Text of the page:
UK chief rabbi holds vigil for terror victims along with Christian and Muslim leaders

Held outside Westminster Abbey Friday morning, Chief Rabbi Ephraim Mirvis described the event as "a powerful statement of togetherness."

March 25, 2017 09:49
1 minute read.
london attack

The building of the city hall in Tel Aviv's Rabin square in Israel is illuminated in solidarity with Britain for the attack on Westminster Bridge in London March 22, 2017. (photo credit: REUTERS)


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The United Kingdom's chief rabbi held a joint vigil with religious leaders from the Muslim and Christian community Friday morning in honor of the victims killed in London during a terror attack earlier in the week, according to The Jewish Chronicle.

Chief Rabbi Ephraim Mirvis, speaking outside Westminster Abbey, described the event as "a powerful statement of togetherness," adding that the citizens of Great Britain "will never be cowed" by terrorism.

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The vigil was also attended by the Archbishop of Canterbury, Justin Welby, Imam Khalifa Ezzat of the London Central Mosque and Sheikh Mohammad al Hilli of the UK's Shia community, and organized together with Cardinal Vincent Nichols, the Catholic Archbishop of Westminster.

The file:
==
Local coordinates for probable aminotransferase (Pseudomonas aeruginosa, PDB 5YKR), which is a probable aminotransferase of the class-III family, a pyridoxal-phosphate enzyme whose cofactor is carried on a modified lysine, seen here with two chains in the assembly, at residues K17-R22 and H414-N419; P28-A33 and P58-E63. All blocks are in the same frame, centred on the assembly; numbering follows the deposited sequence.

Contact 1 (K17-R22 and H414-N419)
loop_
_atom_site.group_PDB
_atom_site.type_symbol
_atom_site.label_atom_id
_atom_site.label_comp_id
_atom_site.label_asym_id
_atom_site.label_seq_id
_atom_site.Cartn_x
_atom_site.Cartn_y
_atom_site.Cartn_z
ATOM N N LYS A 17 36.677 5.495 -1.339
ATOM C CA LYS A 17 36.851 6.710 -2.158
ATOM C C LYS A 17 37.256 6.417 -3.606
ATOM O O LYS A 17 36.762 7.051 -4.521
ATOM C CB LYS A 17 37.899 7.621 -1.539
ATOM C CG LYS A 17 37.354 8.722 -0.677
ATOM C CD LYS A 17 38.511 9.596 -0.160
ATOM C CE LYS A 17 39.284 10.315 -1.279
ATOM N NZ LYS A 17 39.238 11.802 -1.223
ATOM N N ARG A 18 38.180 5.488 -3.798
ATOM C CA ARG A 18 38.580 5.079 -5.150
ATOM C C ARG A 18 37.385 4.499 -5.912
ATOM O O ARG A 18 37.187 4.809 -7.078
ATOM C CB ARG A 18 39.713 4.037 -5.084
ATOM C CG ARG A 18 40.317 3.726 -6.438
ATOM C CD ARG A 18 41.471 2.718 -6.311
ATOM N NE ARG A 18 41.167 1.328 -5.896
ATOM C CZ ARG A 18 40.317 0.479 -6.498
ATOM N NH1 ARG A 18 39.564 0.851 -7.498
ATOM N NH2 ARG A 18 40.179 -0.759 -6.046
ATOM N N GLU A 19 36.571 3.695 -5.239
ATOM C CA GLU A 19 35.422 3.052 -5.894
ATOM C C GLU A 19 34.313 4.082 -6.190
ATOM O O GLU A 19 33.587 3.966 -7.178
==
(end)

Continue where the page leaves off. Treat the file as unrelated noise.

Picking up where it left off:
Khalid Masood, 53, killed three people near Britain's parliament on Wednesday in a deadly car ramming and knifing attack before being shot dead by police. Some 40 people were also wounded, with seven in critical condition.

The Islamic State later took responsibility for the assault, but the exact nature of Masood's relationship with the terror organization remains unclear.
One shot, several injured in UK parliament attack in London on March 22, 2017 (credit: REUTERS)

“Right now we stand here together, leaders of Christianity, Islam and Judaism," Mirvis continued, addressing a crowd that had gathered to pay their respects.

“We have come here in friendship on behalf of our communities. We extend our condolences to the families of those murdered, we pray for those who have been injured, and we proclaim – no person and no event will drive a wedge between us. Together, we will prevail.”

Following the rabbi's statements, participants held a minute of silence for the victims.

Mirvis later told The Jewish Chronicle that it was important to show solidarity with London's diverse religious community, saying that the event "seemed to me as being a very appropriate idea, and when we reached out to colleagues, they all welcomed it."

“What we experienced today was a very powerful statement of togetherness, and I very much welcome all the contributions that were made by the faith leaders here today,” the rabbi added.

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